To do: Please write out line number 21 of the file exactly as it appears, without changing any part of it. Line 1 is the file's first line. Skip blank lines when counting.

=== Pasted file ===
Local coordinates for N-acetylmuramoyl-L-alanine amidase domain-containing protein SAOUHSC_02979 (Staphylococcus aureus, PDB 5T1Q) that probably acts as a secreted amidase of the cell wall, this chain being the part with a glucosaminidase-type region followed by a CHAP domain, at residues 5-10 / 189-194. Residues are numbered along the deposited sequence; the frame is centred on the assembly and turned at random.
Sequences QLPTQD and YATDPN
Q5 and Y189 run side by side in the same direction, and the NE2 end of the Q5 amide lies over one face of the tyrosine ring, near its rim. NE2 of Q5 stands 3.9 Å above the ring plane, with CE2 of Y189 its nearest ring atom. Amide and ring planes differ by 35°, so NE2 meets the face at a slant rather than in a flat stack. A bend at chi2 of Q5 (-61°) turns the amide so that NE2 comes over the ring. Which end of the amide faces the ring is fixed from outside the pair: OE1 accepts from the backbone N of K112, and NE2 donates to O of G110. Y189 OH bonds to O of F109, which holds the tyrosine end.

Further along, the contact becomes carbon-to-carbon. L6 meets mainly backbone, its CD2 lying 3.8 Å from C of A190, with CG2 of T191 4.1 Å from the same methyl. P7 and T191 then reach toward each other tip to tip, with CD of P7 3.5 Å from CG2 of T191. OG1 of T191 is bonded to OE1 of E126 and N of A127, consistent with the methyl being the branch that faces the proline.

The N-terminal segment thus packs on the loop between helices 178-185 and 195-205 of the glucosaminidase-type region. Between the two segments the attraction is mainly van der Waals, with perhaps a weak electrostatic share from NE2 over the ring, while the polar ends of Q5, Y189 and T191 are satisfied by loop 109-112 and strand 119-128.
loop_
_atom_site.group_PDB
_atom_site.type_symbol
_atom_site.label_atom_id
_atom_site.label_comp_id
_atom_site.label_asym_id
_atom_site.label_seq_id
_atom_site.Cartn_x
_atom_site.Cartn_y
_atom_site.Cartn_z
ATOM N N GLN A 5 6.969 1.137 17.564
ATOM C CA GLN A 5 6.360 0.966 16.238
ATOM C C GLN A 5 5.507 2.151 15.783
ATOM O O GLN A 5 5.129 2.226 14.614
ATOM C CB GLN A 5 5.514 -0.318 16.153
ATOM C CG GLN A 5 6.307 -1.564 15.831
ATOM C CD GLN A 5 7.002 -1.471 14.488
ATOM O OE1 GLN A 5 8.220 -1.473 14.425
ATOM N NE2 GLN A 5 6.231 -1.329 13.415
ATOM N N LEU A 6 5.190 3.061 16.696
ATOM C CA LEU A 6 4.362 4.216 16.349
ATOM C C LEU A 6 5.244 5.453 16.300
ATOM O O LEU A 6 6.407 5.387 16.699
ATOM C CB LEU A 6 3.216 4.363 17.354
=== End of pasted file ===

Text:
ATOM C CG GLN A 5 6.307 -1.564 15.831